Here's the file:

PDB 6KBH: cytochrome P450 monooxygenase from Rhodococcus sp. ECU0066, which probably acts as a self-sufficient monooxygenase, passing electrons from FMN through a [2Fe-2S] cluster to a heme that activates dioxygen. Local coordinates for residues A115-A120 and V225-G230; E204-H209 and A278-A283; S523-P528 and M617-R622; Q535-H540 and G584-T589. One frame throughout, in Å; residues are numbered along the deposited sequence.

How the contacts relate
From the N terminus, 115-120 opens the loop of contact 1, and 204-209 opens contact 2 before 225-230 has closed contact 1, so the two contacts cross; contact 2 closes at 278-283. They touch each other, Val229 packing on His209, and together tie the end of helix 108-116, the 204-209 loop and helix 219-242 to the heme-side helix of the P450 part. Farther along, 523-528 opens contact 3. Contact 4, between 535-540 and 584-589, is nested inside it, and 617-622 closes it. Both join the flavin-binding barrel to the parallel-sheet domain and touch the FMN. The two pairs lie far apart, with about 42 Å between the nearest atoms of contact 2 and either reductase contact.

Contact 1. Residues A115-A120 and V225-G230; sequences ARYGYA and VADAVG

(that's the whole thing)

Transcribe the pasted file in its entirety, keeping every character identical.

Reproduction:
PDB 6KBH: cytochrome P450 monooxygenase from Rhodococcus sp. ECU0066, which probably acts as a self-sufficient monooxygenase, passing electrons from FMN through a [2Fe-2S] cluster to a heme that activates dioxygen. Local coordinates for residues A115-A120 and V225-G230; E204-H209 and A278-A283; S523-P528 and M617-R622; Q535-H540 and G584-T589. One frame throughout, in Å; residues are numbered along the deposited sequence.

How the contacts relate
From the N terminus, 115-120 opens the loop of contact 1, and 204-209 opens contact 2 before 225-230 has closed contact 1, so the two contacts cross; contact 2 closes at 278-283. They touch each other, Val229 packing on His209, and together tie the end of helix 108-116, the 204-209 loop and helix 219-242 to the heme-side helix of the P450 part. Farther along, 523-528 opens contact 3. Contact 4, between 535-540 and 584-589, is nested inside it, and 617-622 closes it. Both join the flavin-binding barrel to the parallel-sheet domain and touch the FMN. The two pairs lie far apart, with about 42 Å between the nearest atoms of contact 2 and either reductase contact.

Contact 1. Residues A115-A120 and V225-G230; sequences ARYGYA and VADAVG